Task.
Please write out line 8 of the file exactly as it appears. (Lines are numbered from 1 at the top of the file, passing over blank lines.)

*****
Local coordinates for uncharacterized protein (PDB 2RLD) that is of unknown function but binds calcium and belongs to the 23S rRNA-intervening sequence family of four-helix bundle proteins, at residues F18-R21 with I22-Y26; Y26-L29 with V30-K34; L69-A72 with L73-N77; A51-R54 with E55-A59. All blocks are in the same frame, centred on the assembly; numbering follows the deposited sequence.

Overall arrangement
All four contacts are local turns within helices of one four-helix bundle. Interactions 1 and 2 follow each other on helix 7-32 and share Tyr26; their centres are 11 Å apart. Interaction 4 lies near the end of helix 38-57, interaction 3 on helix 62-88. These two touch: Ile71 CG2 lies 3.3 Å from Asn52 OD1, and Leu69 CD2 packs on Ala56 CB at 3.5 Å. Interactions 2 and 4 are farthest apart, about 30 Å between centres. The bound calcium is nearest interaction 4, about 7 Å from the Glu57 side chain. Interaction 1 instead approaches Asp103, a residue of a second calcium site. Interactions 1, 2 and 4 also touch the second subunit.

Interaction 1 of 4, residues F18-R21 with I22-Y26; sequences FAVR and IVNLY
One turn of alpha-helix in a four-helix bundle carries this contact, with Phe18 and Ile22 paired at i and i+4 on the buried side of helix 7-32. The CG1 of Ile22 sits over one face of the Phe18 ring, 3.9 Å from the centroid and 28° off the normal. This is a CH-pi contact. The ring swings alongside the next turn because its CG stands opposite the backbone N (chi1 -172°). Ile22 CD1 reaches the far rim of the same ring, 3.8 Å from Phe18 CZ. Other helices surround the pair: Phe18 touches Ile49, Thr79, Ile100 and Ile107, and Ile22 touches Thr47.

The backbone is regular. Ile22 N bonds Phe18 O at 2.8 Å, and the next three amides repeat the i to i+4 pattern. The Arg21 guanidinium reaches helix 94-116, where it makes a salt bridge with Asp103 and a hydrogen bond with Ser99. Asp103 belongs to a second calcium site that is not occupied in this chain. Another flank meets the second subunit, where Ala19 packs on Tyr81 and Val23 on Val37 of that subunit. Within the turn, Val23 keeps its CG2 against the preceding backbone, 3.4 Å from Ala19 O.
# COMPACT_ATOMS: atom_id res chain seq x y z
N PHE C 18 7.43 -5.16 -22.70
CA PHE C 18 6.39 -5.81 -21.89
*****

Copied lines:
N PHE C 18 7.43 -5.16 -22.70